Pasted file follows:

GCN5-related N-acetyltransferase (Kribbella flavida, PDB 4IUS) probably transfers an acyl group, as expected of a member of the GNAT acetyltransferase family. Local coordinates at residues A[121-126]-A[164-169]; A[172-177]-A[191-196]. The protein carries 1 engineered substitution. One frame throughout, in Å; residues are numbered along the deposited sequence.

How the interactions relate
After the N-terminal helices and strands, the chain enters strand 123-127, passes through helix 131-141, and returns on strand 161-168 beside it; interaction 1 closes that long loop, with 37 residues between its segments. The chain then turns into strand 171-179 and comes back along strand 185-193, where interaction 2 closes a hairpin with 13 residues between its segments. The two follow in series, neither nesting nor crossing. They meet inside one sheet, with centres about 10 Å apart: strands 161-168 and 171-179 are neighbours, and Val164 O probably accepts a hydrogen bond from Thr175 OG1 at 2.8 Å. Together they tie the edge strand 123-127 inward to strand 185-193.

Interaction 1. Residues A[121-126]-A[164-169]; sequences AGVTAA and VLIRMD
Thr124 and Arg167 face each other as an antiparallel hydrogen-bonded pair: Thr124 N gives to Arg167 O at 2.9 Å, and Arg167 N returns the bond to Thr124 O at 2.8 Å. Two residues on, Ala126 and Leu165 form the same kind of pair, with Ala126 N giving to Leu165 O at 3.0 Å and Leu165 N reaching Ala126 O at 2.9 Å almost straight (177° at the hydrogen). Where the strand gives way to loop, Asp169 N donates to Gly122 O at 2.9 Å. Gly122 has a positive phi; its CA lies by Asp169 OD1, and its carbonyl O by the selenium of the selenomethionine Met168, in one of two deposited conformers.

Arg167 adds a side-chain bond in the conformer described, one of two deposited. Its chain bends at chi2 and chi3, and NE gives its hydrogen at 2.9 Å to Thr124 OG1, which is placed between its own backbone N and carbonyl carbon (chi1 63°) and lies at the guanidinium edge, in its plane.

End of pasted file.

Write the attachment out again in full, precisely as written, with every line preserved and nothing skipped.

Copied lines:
GCN5-related N-acetyltransferase (Kribbella flavida, PDB 4IUS) probably transfers an acyl group, as expected of a member of the GNAT acetyltransferase family. Local coordinates at residues A[121-126]-A[164-169]; A[172-177]-A[191-196]. The protein carries 1 engineered substitution. One frame throughout, in Å; residues are numbered along the deposited sequence.

How the interactions relate
After the N-terminal helices and strands, the chain enters strand 123-127, passes through helix 131-141, and returns on strand 161-168 beside it; interaction 1 closes that long loop, with 37 residues between its segments. The chain then turns into strand 171-179 and comes back along strand 185-193, where interaction 2 closes a hairpin with 13 residues between its segments. The two follow in series, neither nesting nor crossing. They meet inside one sheet, with centres about 10 Å apart: strands 161-168 and 171-179 are neighbours, and Val164 O probably accepts a hydrogen bond from Thr175 OG1 at 2.8 Å. Together they tie the edge strand 123-127 inward to strand 185-193.

Interaction 1. Residues A[121-126]-A[164-169]; sequences AGVTAA and VLIRMD
Thr124 and Arg167 face each other as an antiparallel hydrogen-bonded pair: Thr124 N gives to Arg167 O at 2.9 Å, and Arg167 N returns the bond to Thr124 O at 2.8 Å. Two residues on, Ala126 and Leu165 form the same kind of pair, with Ala126 N giving to Leu165 O at 3.0 Å and Leu165 N reaching Ala126 O at 2.9 Å almost straight (177° at the hydrogen). Where the strand gives way to loop, Asp169 N donates to Gly122 O at 2.9 Å. Gly122 has a positive phi; its CA lies by Asp169 OD1, and its carbonyl O by the selenium of the selenomethionine Met168, in one of two deposited conformers.

Arg167 adds a side-chain bond in the conformer described, one of two deposited. Its chain bends at chi2 and chi3, and NE gives its hydrogen at 2.9 Å to Thr124 OG1, which is placed between its own backbone N and carbonyl carbon (chi1 63°) and lies at the guanidinium edge, in its plane.